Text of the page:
Tanks! Battle in the Scrapyard
Tanks! played with the STGs this time (with a couple of different tanks to make the numbers come out) facing 3 Sherman V and 3 Firefly.
Used the new scenario. Talk about sudden death!
Typical panzerjager battery, with a MKIV command group. To make the points come out right, a Puma (not in picture) took the place of the second MKIV
Turn 1 saw the lead Firefly and one STG trade fire ineffectually. The Puma contributed its own shots but didn't hit either; hard to hit when you are adding three dice for your movement to two dice for his.
Movement sequence reminder - the Germans get a 'blitzkrieg' move in their repair phase. Then movement occurs in Initiative order - in this case the STGs because their IN=3, then the Shermans, then the MKIV (because the Germans 'attacked') and then the Puma.
The Shermans had to commit to contest the objective after the STGs lined up. The MKIV moved into the line after the Shermans were in place. And finally
The Puma's reach allowed it to slide between the building and the bocage. After some discussion about bocage rules, the lefthand Sherman V moved over to take a shot at the Puma. DA didn't realize he had to touch a side to shoot through the bocage
The Puma and MKIV shot first. The Puma attacked with 4 dice against the Sherman V scoring no hits (not a surprise - opposed by 4 defense dice thanks to the Puma's movement, but the Sherman's return was one hit on a fragile 3-hit vehicle. The MKIV put one hit on the Firefly close to the objective. The return fire from two Fireflies and two Sherman V damaged the STG contesting the objective for 2 hits.
Then five STGs lit up the Firefly contesting the objective for a total of 5 more hits including an ammo explosion and three other criticals. The STGs were aided by three of them being entitled to reroll under stationary firing thanks to blitzing into firing positions.
The Axis controlled two objectives and the Brits controlled one. The Brits would have to control 2 to the Axis 1 in the next turn to stay in the game.
Turn 3 didn't go well. One Firefly contested each objective in reach, and one Sherman V maneuvered to allow two Sherman V to be in contest distance of the soup kettle.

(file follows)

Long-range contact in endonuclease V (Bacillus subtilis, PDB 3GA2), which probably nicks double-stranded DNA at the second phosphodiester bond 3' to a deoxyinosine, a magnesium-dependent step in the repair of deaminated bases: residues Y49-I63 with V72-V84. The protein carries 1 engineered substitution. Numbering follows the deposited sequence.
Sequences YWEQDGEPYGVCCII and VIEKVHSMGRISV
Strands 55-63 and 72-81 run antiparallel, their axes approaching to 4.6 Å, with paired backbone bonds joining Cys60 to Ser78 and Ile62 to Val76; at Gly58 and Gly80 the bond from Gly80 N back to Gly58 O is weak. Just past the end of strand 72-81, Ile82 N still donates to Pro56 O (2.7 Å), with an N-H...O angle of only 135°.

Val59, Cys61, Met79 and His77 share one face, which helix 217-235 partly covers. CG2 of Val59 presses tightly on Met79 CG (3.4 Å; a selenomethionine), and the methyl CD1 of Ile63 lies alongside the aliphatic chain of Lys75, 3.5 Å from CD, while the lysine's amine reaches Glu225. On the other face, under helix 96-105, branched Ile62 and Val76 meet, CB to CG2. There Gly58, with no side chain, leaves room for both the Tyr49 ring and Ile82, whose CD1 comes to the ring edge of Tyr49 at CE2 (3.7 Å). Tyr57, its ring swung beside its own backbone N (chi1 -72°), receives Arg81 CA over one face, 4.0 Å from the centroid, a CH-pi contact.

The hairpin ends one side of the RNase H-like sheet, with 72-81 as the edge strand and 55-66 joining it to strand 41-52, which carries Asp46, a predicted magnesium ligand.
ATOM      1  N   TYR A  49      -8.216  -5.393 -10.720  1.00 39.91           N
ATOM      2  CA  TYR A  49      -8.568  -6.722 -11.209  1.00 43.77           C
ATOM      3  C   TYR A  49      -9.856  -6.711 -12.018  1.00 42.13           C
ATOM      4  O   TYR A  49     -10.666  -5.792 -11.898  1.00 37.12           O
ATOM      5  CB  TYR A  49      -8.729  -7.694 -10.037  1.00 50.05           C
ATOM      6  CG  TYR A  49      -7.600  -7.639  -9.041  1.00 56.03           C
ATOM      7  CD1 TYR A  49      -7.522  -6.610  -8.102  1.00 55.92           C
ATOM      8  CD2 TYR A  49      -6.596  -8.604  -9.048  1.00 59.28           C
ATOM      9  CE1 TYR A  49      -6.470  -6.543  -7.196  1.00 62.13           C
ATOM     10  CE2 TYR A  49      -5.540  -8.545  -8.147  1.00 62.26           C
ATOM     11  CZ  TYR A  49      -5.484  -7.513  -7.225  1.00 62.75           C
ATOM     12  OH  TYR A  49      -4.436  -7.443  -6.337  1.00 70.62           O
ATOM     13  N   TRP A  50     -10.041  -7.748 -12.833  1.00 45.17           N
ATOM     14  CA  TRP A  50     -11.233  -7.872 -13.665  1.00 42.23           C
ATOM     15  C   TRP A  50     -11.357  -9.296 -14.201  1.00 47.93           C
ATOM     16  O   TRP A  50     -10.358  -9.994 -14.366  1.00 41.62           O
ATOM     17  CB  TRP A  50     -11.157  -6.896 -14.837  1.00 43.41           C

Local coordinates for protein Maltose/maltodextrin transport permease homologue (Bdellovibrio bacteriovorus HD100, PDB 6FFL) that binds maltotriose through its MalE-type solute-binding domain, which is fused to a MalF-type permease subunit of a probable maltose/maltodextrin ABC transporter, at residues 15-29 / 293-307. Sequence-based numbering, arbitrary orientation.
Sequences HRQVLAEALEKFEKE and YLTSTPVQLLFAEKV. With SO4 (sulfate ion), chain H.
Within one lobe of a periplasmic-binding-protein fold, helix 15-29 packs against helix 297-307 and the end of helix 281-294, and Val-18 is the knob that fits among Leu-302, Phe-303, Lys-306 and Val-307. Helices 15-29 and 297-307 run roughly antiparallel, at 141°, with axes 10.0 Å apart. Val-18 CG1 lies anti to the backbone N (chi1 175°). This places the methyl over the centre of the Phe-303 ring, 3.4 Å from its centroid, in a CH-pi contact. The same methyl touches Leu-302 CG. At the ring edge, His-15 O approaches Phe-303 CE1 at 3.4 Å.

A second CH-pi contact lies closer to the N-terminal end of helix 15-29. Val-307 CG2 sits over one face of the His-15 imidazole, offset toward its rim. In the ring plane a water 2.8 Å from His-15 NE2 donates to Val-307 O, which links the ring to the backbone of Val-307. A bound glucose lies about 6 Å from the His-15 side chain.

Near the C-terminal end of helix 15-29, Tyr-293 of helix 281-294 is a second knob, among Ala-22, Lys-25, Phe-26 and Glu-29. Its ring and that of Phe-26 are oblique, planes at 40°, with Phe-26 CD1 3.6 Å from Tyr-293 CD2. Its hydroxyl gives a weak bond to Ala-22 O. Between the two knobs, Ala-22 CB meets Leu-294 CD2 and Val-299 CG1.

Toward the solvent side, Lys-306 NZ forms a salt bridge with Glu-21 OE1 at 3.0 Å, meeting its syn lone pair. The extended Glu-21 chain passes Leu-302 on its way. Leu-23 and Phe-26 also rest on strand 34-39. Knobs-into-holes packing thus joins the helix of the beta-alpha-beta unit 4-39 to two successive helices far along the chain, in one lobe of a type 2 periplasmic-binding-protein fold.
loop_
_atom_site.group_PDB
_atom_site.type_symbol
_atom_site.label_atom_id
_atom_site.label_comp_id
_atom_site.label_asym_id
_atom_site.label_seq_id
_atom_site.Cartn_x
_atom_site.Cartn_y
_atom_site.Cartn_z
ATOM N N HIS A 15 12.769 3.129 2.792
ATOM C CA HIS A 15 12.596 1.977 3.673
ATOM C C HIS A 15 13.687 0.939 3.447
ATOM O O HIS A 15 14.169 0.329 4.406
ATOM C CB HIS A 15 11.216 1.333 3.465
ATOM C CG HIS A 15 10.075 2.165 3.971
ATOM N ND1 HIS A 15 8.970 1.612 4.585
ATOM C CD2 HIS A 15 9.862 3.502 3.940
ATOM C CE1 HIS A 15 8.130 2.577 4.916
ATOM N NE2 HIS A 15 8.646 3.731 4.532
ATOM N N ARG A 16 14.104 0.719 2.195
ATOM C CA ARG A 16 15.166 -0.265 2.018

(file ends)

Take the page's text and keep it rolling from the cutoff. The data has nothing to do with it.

The Puma caused an ammo explosion in this Firefly, and flanking fire put two more hits in it. The final fury eventually caused one more hit on the Puma, who's double move was amplified by cover+recon to four defense dice. The MKIV started things rolling on the other Firefly by a stunned critical hit and 1 damage. Then the Shermans worked over the MKIV, destroying it and adding two more damage to the STG III that was contesting the objective at center court. Close but not close enough. The three remaining STGs, all rerolling, destroyed the last Firefly. Final score, 3-2
I'll separate the comments about play from the comments about the scenario. First, scenario. The placement of the third objective by the defender is very important, as it shapes the play. We skipped minefields to avoid extra complexity but that could have blocked access to that objective (by either side).
The scenario itself forces a quick resolution. The attacker should be able to get control of the defender-placed objective on Turn 2 so the defender is forced to maneuver to at least match. Then it turns into a slugfest
What about play? The first outing of the Puma showed it as a trick unit, able to sneak around and score an unguarded objective. That's one of those tricks that seldom works more than once. (Nobody leaves an objective unguarded after that).
The game was the first time I saw semi-indirect fire employed, and it worked to change a '3' (miss) into a '6' (critical hit that helped kill the MKIV). (It also failed in another shot). Had the UK made more use of it, it might have turned the game, but in a scenario that forces maneuver, the best way is to use a couple tanks as a base of fire. This game didn't last long enough for it to matter.
The way the Fireflies were constricted into a column approach to the objective by hiding on the first turn probably was the cause of the defeat. The lead Firefly blocked one the trailing Fireflies and so not all available dice flew at the same time. And, of course, arriving at the objective with one tank to contest each turn made choosing targets easy.
In the end, we decided this game went by so fast we played another, reversing fields with the Canadians starting in the upper corner and the STGs on the lower end of the table. This time the Canadians would attack.